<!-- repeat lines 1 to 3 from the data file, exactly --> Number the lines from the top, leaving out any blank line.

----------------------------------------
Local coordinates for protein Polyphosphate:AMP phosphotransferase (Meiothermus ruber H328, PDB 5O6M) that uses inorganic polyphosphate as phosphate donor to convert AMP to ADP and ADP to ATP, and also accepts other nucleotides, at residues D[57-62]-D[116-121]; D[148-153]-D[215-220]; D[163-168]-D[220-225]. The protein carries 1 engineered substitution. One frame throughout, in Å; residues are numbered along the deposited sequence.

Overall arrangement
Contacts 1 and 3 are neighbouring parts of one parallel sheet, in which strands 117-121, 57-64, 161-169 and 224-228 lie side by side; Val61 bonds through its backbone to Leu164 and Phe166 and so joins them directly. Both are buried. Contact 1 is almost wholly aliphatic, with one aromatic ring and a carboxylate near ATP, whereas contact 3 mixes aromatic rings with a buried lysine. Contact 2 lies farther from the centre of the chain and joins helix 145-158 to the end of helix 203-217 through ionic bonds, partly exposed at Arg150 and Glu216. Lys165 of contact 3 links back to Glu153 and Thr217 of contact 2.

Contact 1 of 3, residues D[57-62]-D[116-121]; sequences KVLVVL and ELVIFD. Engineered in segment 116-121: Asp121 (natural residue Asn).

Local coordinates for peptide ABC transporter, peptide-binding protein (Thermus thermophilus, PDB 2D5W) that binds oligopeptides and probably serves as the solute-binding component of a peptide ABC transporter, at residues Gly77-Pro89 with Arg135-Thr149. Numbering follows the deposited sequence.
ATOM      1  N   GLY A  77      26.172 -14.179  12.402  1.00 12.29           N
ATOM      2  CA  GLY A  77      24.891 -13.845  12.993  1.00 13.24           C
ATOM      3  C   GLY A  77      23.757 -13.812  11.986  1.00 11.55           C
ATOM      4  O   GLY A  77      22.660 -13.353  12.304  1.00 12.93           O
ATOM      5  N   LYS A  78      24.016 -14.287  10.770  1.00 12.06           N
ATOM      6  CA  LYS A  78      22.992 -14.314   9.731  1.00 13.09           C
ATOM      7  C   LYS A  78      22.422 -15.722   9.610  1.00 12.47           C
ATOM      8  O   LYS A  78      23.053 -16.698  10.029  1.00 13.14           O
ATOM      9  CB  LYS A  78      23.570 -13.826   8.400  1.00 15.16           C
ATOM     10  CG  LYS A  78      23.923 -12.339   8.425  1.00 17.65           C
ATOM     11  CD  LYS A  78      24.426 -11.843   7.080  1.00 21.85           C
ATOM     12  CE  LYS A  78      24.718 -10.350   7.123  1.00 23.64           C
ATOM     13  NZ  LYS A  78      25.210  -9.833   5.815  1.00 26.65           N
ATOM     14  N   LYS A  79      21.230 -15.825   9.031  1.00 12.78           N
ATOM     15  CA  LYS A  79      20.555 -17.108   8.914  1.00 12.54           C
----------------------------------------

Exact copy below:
Local coordinates for protein Polyphosphate:AMP phosphotransferase (Meiothermus ruber H328, PDB 5O6M) that uses inorganic polyphosphate as phosphate donor to convert AMP to ADP and ADP to ATP, and also accepts other nucleotides, at residues D[57-62]-D[116-121]; D[148-153]-D[215-220]; D[163-168]-D[220-225]. The protein carries 1 engineered substitution. One frame throughout, in Å; residues are numbered along the deposited sequence.

Overall arrangement
Contacts 1 and 3 are neighbouring parts of one parallel sheet, in which strands 117-121, 57-64, 161-169 and 224-228 lie side by side; Val61 bonds through its backbone to Leu164 and Phe166 and so joins them directly. Both are buried. Contact 1 is almost wholly aliphatic, with one aromatic ring and a carboxylate near ATP, whereas contact 3 mixes aromatic rings with a buried lysine. Contact 2 lies farther from the centre of the chain and joins helix 145-158 to the end of helix 203-217 through ionic bonds, partly exposed at Arg150 and Glu216. Lys165 of contact 3 links back to Glu153 and Thr217 of contact 2.